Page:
While surfing the University of Padova website, I came across an ad for an event on “campus” (if you can call it a campus) for a concert — the last in a three part series — featuring “I Solisti Veneti” on Thursday night. The concert was going to be held in the Cortile Antico of the Palazzo Bo. However, I also had the choice of joining the other BU students at a film festival in Venice. Since the concert was featuring the works of Mozart, Rossini, Chopin, and variations/fantasies on famous operas, and it was free, this was the clear choice.
The poster said to arrive at the Palazzo Bo before 7pm, since seats where first come first serve. I’m glad I got there at 6:15pm, because some of my friends arrived at 6:45pm, and they couldn’t get in, since the line was out the door. Because rained, the concert was moved to the Aula Magna, which is a hall in the Palazzo reserved for official meetings and ceremonies. Needless to say, the hall was packed.
Overall, I extremely enjoyed the performance. The concert began with Mozart’s Eine Kleine Nachtmusik, which I though was interpreted well, but I felt that the timbre of some of the violins was too stringy. In simpler terms, it seemed like the “Venetian Soloists” probably sound better individually, rather than in a chamber ensemble.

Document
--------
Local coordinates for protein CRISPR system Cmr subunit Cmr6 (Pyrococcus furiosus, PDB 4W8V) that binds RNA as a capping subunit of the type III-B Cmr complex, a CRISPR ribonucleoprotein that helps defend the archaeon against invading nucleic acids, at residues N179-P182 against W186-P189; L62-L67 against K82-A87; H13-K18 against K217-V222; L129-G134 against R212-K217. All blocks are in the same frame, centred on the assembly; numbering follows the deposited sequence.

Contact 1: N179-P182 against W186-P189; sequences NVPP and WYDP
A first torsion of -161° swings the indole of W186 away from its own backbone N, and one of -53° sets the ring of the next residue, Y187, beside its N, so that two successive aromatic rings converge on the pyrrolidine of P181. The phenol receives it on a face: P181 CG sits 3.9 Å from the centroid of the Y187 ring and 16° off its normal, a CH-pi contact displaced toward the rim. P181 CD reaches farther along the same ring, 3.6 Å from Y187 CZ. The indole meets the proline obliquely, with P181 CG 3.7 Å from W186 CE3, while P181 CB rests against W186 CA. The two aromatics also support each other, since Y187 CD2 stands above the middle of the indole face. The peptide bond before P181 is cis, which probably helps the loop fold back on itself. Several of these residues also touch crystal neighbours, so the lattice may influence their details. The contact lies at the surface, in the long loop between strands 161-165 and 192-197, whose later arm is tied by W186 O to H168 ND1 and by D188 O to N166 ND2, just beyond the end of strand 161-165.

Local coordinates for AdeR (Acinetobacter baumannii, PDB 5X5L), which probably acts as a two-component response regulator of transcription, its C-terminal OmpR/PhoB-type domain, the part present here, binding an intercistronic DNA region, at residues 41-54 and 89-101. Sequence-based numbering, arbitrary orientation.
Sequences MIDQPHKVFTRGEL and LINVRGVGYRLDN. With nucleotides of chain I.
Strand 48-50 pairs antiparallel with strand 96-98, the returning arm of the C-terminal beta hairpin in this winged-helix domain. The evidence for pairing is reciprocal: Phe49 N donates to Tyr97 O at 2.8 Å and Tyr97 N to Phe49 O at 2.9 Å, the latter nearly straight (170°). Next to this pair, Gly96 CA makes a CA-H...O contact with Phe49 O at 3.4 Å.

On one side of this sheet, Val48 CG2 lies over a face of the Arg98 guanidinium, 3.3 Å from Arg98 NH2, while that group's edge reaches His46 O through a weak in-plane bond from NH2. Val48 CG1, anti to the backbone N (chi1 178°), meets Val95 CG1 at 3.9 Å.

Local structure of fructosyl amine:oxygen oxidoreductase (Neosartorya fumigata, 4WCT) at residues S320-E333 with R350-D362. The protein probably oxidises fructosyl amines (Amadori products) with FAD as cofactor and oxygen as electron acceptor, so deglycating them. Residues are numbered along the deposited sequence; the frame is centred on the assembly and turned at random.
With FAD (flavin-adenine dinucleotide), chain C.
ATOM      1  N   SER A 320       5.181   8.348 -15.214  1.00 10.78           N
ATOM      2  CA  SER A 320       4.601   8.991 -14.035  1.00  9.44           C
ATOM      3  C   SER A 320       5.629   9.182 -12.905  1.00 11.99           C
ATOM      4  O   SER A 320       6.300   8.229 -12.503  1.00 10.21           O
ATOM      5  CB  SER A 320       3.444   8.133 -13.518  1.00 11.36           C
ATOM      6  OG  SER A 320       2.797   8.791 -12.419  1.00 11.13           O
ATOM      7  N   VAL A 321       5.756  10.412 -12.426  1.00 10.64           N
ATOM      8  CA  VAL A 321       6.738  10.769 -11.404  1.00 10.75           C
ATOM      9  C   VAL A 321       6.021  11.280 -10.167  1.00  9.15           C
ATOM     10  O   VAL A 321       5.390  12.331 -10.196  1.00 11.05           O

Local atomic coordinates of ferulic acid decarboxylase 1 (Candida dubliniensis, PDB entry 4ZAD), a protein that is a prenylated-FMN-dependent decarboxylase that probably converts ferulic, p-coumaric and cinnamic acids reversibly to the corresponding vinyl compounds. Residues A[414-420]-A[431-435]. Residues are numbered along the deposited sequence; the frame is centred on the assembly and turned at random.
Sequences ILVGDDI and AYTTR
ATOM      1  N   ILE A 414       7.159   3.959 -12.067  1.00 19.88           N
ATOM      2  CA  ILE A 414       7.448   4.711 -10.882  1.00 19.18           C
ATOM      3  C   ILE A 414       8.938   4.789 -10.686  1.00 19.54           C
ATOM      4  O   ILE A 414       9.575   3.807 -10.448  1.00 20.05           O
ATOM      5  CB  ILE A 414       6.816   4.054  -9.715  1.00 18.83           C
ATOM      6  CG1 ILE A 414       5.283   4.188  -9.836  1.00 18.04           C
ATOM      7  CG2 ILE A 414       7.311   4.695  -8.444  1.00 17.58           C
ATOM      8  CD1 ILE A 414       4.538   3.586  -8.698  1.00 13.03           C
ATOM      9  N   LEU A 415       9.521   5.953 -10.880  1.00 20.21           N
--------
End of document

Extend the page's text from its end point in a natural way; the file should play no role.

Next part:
After that, though, I was completely blown away by Rossini’s Variazioni per clarinetto e archi su temi di Mosè in Egitto e de La Donna Del Lago. The clarinettist was quite the viruoso. First, he didn’t use any sheetmusic, and second, his technique was sophisticated, crisp, and clear. I also enjoyed how animated he was when he played. Normally, girating and performing music can be annoying, but he pulled it off.
The other soloists were great, featuring a piccolo player, a string bass player, and an oboeist. The oboe player ended the concert with a fantasy on La Traviata, which is one of my favorite Verdi operas.
At the beginning and end of the concert, the ensemble performed an anthem of sorts, which was uannounced and unknown to me. I later learned that it was the University of Padua’s alma mater, so to speak. More interesting, however, was the ceremoy at the end of the concert. Since the conductor of the Ensemble was, and still is, from Padova, he was awarded a mantle/robe from what looked like a fraternal order of sorts, but was more like the student government.
The moral of the story is that I am glad I went to the concert for two reasons: 1) Because the concert was amazing and free, and 2) Because I learned that the BU student who went to Venice only got to see one film at the festival at 10:30pm, and missed a train coming home. To make a long story short, they had to spend the night on the steps of the train station overnight until the first train home. #Winning